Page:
After receiving the news from my doctor that surgery didn’t work (and, in fact, made things worse!), I asked him what my options were going forward. Of course, they aren’t good…..they really aren’t good. He suggested an Osteotomy (http://www.mayoclinic.org/tests-procedures/knee-osteotomy/basics/definition/prc-20019023), but also suggested that I might want to get more opinions. The Osteotomy is very invasive, has been described as very painful and has a very tough recovery process. And, again there are no guarantees that it would work. You can probably see why I’m not jumping right on this band wagon.
So, I went and saw 2 other doctors. The first one agreed that the Osteotomy was my only real option but he said, “What if I told you either way, that you wouldn’t run again.” I guess he likes making girls cry :(. The second doctor I saw recommended a Tibial Tubercle Transfer (Osteotomy) (http://www.banffsportmed.ca/tibial-tubercle-transfer-osteotomy). However, he has worked with a lot of athletes and has used PRP injections with some success. He suggested it might be something for me to try before having another invasive surgery. He wasn’t set up to offer this yet so I went back to my original surgeon and he concurred that it might work for me…or at least offer me some improvement. I was all set to have the PRP injections after my trip to France.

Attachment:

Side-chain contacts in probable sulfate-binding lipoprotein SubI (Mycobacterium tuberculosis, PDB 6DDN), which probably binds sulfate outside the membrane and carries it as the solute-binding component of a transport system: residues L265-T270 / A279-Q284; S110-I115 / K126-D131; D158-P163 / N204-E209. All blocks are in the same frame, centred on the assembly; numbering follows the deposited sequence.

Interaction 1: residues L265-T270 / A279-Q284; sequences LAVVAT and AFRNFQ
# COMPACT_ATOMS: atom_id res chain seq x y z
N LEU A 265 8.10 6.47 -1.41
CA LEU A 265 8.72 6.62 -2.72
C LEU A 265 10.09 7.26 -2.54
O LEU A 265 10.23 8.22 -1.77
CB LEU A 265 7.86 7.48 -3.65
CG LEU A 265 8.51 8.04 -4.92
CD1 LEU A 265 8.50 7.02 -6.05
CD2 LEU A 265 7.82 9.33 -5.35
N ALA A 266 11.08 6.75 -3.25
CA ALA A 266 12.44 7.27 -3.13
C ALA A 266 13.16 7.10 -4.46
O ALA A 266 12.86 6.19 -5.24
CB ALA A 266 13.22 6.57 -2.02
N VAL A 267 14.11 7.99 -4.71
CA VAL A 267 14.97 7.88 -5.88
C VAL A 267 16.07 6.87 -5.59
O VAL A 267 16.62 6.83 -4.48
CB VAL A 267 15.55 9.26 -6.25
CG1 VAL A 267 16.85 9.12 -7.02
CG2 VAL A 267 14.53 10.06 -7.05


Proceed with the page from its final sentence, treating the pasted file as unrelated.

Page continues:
However, I happened to meet something in my marathon group that had recently had a positive experience with stem cell treatments. I had explored this as an option before my microfracture but was told that I wasn’t a good candidate. After submitting my records to the Regenexx group and speaking to one of the doctors, I’ve been told that I am a good candidate.
I’m scheduled to have the procedure done on Janaury 6th, which is ironically 1 year to the date from my microfracture surgery. I’m hoping that is a good omen of some sort. This procedure (http://www.regenexx.com/) isn’t offered locally to me, so I’ll be traveling to Chicago to have it done. The treatment requires 3 visits over a 4-day period and will then require a couple of days on crutches and some time in a knee brace but it is otherwise pretty non-invasive and I’ll be able to get back to some activity relatively quickly.
The downside of course is that this procedure is not covered by insurance and it’s not cheap. I am so hopeful that this procedure will work for me- the best case scenario is that I’ll be able to run again, but at this point I would take any improvement in my ability to walk and run around even a little with my kids.